Procurement Services has a complete listing of goods they purchase on behalf of the Manitoba Government and will review this information with vendors when requested. In addition, each department in government has a Department Purchasing Coordinator who will be able to provide vendors with information on purchaisng activity within their particular department. A complete listing of the goods and services purchased by Procurement Services is available here.
Does the API apply to construction contracting?
The Aboriginal Procurement Policy requires that best efforts to engage Aboriginal Businesses be made by departments when tendering for construction and capital projects.
How does Government issue tenders?
Departments of the Manitoba Government tender most of their requirements on Manitoba's electronic tendering system (MERX™) where new tender opportunities are listed daily. For detailed information on MERX™ refer to their website at www.merx.com or contact Procurement Services at 204-945-6361 for information or a demonstration of MERX™.
How does a business find out more about how to sell to the government?
Procurement Services provides workshops for vendors on "How to Sell to Government", as well as specialized workshops on the Aboriginal Procurement Initiative. Suppliers may contact Procurement Services to arrange for attendance when an upcoming session is planned or to arrange a workshop in a community outside of Winnipeg. Contact the General Inquiry Line at ProcServ@gov.mb.ca or 204-945-6361.
If a vendor would like to discuss the goods and services they provide in more detail and be connected with the staff responsible for the procurement of those goods or services, contact Procurement Services and arrange for a personal meeting with a government representative. Additional information on Government Buyers is available online at http://www.gov.mb.ca/mit/psb/buysell/gov_buyers.html.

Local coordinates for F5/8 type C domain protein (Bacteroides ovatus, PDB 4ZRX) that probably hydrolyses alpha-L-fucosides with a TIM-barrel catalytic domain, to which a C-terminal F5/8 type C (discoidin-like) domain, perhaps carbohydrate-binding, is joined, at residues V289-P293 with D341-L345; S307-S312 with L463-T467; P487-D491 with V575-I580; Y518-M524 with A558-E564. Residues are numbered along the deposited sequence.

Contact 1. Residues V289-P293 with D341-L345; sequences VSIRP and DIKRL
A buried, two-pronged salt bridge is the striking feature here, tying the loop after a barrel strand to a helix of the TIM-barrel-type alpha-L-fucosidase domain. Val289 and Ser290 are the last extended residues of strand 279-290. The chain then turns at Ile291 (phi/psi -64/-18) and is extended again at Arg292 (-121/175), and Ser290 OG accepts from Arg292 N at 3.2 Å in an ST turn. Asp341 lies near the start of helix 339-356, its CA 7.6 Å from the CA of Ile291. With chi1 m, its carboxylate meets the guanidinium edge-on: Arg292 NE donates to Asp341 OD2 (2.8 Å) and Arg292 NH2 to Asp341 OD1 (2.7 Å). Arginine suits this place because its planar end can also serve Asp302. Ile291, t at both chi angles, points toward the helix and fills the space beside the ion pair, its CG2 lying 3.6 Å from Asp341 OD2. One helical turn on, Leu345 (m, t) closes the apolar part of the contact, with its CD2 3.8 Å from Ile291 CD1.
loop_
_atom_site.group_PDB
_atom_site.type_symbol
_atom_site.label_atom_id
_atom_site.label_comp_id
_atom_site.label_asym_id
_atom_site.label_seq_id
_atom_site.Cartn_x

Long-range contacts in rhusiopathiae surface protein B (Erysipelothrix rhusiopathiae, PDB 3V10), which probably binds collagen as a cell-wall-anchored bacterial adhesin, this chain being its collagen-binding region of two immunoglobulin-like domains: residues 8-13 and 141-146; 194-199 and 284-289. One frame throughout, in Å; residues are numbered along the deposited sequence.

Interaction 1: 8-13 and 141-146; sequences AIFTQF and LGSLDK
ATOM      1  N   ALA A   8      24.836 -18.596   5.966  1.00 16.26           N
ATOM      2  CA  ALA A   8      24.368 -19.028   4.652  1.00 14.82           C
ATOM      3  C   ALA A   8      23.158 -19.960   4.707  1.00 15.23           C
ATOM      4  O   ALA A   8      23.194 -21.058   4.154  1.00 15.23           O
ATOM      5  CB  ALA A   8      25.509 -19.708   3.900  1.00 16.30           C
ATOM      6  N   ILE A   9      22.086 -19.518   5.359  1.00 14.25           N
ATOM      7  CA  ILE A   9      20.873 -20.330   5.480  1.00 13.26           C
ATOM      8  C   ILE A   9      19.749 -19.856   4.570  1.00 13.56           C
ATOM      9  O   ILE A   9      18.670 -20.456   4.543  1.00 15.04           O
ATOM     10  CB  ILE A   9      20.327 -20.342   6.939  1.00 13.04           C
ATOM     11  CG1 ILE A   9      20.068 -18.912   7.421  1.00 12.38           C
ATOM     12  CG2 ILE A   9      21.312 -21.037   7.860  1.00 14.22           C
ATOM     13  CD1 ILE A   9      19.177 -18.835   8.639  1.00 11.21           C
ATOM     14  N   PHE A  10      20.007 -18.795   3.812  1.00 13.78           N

Does the government have a bid matching
Manitoba's electronic tendering system (MERX™) includes the feature of "Bid Matching" service to which vendors may subscribe, that will flag tender opportunities that match the vendor's profile of the goods and services they provide. For additional information, contact MERX™ at 1-800-964-6379 or at www.merx.com.
Will vendors always be notified when tenders are posted to an electronic tendering service?
No. Administrators may, at their discretion, periodically send an Advance Notice of tender opportunities based on previous business experience/knowledge of vendors and the contracts being planned. For example, vendors may not locate a tender opportunity on a long term contract that is renewed every 3 or 4 years. Use of Advance Notice alerts potential bidders to the tender opportunity. Advance Notice is used infrequently and it remains the responsibility of businesses to monitor MERX™.
How was Manitoba's API developed?
An Aboriginal Procurement Work Group with representation from across government canvassed jurisdictions in Manitoba (ex: Manitoba Hydro), Canada and the United States, to review their strategies for best practices pertaining to Aboriginal procurement programs. The Federal Procurement Strategy for Aboriginal Business (PSAB) was the most comprehensive existing model and Manitoba Hydro's Northern Procurement Policy as the best local model. Both have helped shape Manitoba's API framework. The policy and guidelines were developed in consultation with the Aboriginal Chamber of Commerce, the Manitoba Chamber of Commerce, the Winnipeg Chambers of Commerce, and key departments within Government.